Temporary Hearing Loss Test: A Preamble to the App, Part 1

Marshall Chasin
May 2, 2016

In 1995 Erik Borg and his colleagues published a comprehensive review of a number of studies dealing with noise exposure and its effect on both temporary threshold shift (TTS) and permanent threshold shift (PTS). In short, Borg found no relation between TTS, that typically resolves in 16-18 hours, and PTS other than to conclude that one needs to have some TTS before permanent hearing loss is noticed.  In these studies, the measurement of puretone acuity was assessed.

This review of the literature echoed the results of many previous studies (e.g. Ward et al., 1976) and was a source of frustration for many in the hearing health prevention fields. Industrial hygienists, physicians, and audiologists could not use the presence or absence of TTS to predict whether an individual was more or less susceptible to future hearing loss. TTS appeared to be just a benign quirk of noise exposure that would soon disappear.


Over the last 10-15 years, however, other researchers have begun to use tools that go beyond the simplistic puretone audiogram. While cochlear deficit as a result of noise or music exposure can be assessed with some modicum of validity with puretones, more advanced and more objective testing such as otoacoustic emission testing and even wave I in ABR, have been used.  These tests, combined with modern scanning techniques show that even after the measureable effects of puretone TTS have resolved, there is host of permanent neural pathologies. These include:

  1. rapid inner hair cell (afferent) synaptic loss
  2. rapid inner hair cell dendritic loss
  3. slow spiral ganglion cell loss, and
  4. persistent reductions in suprathreshold neural responses (i.e., reduced wave I ABR).

These data mostly derive from the laboratory of Dr. Sharon Kujawa, and Dr. Charlie Liberman at the Massachusetts Eye and Ear Infirmary, Harvard Medical School. (Kujawa and Liberman, 2009; Kujawa and Liberman, 2006; Gates, Schmid, Kujawa, Nam, and D’Agostino, 2000). The findings in Table 1 are adapted from Kujawa and Liberman (2006, 2009) and show that while hair cell pathology (i.e, puretones and optoacoustic emission results) does resolve as TTS resolves over time, neural pathology (e.g., wave I ABR) including spiral ganglion cell loss, and synaptic and dendritic loss, does not resolve.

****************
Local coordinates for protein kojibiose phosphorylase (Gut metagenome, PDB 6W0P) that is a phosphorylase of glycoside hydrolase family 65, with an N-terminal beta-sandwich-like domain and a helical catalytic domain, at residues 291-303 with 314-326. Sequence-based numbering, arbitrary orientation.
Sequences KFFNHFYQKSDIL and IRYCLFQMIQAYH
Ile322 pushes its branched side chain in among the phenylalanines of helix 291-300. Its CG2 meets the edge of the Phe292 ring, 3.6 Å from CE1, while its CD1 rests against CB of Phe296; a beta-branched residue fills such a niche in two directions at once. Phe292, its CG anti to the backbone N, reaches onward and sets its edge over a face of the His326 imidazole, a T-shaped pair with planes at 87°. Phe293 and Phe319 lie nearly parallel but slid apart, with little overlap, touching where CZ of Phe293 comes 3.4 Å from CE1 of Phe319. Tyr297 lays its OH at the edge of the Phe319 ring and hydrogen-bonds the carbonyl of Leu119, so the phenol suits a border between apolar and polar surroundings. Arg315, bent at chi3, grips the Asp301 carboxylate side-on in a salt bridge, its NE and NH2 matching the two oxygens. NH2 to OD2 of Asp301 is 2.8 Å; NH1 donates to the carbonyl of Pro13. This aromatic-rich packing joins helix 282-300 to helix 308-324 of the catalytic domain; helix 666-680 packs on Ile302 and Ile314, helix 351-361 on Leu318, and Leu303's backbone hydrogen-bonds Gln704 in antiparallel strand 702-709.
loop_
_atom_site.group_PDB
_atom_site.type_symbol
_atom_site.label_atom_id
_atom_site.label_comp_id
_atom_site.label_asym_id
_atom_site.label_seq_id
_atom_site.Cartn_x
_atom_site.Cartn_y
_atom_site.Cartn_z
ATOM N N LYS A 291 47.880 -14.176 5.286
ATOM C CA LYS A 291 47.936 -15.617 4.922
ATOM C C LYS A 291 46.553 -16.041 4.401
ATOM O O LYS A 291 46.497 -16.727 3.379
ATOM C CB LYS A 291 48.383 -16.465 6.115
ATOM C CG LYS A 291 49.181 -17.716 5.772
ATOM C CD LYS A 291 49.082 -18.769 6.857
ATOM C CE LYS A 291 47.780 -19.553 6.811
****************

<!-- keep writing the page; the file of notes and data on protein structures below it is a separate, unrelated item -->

Resolved after TTS Did not resolve after TTS
Puretone thresolds X  
Otoacoustic emissions X  
ABR wave I   X

[Based on the data from Kujawa and Liberman (2006, 2009)]

Of special interest is that the Kujawa and Liberman (2006) study provides data that early noise exposure may “render the inner ears significantly more vulnerable to aging” (p. 2115) and the Gates et al, (2000) study indicates that noise induced hearing loss may continue to increase after retiring from the occupational noise environments, especially if the noise induced hearing loss is significant at the time of work retirement.

TTS may leave the cochlear hair cells intact but resolvable TTS, depending on the exposure, can result in permanent neural damage in the auditory system.

Hearing loss prevention is the cornerstone to any intervention. This is true whether we are dealing with industrial noise, music, sporting events, or recreational noise sources such as hunting. TTS is no longer something that can be dismissed as a benign and interesting artifact of noise or music exposure.  It is an important measureable piece of data that in some sense may be even just as important as the sound level (in dBA) or the duration of exposure.  Measurement of noise or music levels is important, as is the dose, but there will be individual variations of the effect of the received dose.   Ultimately the question arises whether a certain exposure to noise or music did, or did not, create a pathological result in an individual person.  Individual assessment of TTS would provide information for each person and will provide invaluable long-term prevention information for that person.

It seems that two different types of researchers and two different sets of tools have been used. Before 2000, measures of pure tone acuity were used and researchers published in journals relating to noise and noise control such as the Journal of the Acoustical Society of America.  After 2000, more in depth tools were used that go beyond the cochlea and assess the integrity of the VIIIth auditory nerve and other neural structures.  These researchers published in the Journal of Neurology, Hearing Research, and the Journal of Neuroscience.



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